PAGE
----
Acid-Base Reactions in Different Solid-State Forms
Most drug substances are reported to be either weak acids or weak bases. Hence, acid-base reactions are commonly observed in pharmaceutical systems with samples including salts, amorphous solid dispersions, and in formulated products. Salt formation of active pharmaceutical ingredients (APIs) is widely recognized as one of the most commonly used approaches to modify the solubility and dissolution rate. Formulating poorly water-soluble weak acids or weak bases into salts can not only increase bioavailability, but also improve the stability and manufacturability of APIs by changing their solid-state properties. However, from a formulation perspective, acid-base reactions might occur between APIs and ionizable excipients, which would induce deleterious form conversions or chemical degradation of the APIs during storage or manufacturing. Therefore, understanding the fundamentals of acid-base reactions is critical to design a robust formulation and to avoid drug-excipients incompatibility issues in multicomponent pharmaceutical products. This research is divided into two parts to comprehensively understand the acid-base reaction in different solid-state formulations. The first part focuses on utilizing acid-base interactions between drug and polymer to stabilize a drug in the amorphous solid dispersion system. The key moiety of each component, the binding motif, and the underlying mechanism of solid state acid-base interactions are illustrated in this part. In the second part, the focus is on the salt disproportionation, an adverse effect of an acid base reaction between drug and excipients in different formulations. The impact of properties of different excipients, hygroscopicity of formulation, and reaction products on the kinetics and extent of disproportionation are investigated herein. Furthermore, feasible formulation approaches are developed to effectively slowdown salt disproportionation process during storage and manufacturing. The overall goal of this research is to reveal the mechanisms of acid-base interactions in different pharmaceutical systems and to better understand the dominant factors influencing these reactions. An additional objective is to better understand proton transfer and interaction patterns between drug and excipient, and to develop effective formulation strategies to minimize the risk of salt disproportionation. Moreover, this thesis also reports efforts of developing new validated analytical methods to monitor and detect the salt disproportionation in multicomponent drug products.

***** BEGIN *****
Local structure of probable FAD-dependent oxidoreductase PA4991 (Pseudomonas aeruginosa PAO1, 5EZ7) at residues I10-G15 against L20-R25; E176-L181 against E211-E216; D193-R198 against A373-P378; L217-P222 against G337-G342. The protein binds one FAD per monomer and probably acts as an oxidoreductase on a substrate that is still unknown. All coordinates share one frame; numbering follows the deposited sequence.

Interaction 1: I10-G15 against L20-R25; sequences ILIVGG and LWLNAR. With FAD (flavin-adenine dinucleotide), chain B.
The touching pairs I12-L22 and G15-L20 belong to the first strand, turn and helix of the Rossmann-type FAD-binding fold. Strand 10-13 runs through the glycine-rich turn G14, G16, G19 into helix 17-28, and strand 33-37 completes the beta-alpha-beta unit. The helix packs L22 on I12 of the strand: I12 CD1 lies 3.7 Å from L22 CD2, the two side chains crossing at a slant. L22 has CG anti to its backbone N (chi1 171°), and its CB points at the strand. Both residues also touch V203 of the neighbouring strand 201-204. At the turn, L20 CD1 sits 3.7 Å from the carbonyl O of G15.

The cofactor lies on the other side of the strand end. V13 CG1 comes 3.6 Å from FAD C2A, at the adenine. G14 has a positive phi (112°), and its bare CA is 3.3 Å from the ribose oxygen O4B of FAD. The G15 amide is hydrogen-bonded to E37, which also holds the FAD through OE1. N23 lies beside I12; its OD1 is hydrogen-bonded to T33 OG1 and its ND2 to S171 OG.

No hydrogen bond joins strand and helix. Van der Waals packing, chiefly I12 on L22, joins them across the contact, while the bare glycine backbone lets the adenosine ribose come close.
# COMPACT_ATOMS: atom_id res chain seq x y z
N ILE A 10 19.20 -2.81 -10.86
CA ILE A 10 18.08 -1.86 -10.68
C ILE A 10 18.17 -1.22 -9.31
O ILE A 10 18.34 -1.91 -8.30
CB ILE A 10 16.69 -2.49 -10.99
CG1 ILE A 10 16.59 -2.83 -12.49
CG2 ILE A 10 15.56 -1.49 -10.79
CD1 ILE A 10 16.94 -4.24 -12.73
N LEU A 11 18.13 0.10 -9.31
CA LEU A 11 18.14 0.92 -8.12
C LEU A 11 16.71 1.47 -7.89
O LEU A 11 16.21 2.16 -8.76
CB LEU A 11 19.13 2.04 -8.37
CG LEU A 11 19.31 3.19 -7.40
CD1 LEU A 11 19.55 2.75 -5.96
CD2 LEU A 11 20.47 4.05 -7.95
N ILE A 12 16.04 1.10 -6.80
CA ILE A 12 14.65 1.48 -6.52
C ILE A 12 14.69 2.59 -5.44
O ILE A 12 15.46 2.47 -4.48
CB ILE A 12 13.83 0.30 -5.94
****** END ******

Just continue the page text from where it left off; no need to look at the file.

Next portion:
Byrn, Purdue University.
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